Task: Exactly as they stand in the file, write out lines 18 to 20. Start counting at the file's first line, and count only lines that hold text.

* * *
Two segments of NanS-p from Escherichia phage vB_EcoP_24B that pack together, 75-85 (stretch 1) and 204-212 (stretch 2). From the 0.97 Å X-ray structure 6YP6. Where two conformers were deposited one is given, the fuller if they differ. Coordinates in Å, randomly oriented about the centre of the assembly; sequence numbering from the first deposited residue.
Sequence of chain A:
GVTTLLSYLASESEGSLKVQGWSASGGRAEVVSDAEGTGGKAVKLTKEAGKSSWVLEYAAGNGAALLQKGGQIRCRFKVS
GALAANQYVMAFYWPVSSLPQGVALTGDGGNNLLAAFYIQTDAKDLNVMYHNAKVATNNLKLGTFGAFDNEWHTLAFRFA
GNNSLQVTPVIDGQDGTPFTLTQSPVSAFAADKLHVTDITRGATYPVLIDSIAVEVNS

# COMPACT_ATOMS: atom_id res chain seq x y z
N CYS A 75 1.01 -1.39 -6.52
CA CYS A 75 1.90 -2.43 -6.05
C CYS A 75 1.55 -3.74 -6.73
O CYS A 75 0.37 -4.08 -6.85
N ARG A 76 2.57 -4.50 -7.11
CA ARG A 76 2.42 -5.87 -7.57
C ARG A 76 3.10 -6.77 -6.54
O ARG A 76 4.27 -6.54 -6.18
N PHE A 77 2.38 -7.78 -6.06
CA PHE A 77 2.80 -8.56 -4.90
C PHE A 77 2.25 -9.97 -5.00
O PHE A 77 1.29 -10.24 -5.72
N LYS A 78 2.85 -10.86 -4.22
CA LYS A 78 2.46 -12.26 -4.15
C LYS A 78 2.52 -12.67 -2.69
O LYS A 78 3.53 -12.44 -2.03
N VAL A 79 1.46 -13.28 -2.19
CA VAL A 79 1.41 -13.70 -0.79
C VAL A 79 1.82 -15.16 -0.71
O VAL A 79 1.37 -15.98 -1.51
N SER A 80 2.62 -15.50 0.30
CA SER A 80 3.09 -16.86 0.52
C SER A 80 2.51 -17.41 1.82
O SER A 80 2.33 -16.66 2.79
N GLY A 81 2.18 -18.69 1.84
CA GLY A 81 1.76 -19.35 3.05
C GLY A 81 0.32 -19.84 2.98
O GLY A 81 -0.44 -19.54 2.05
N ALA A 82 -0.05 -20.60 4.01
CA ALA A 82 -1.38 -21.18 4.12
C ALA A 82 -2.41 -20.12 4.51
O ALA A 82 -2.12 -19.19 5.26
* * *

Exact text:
O PHE A 77 1.29 -10.24 -5.72
N LYS A 78 2.85 -10.86 -4.22
CA LYS A 78 2.46 -12.26 -4.15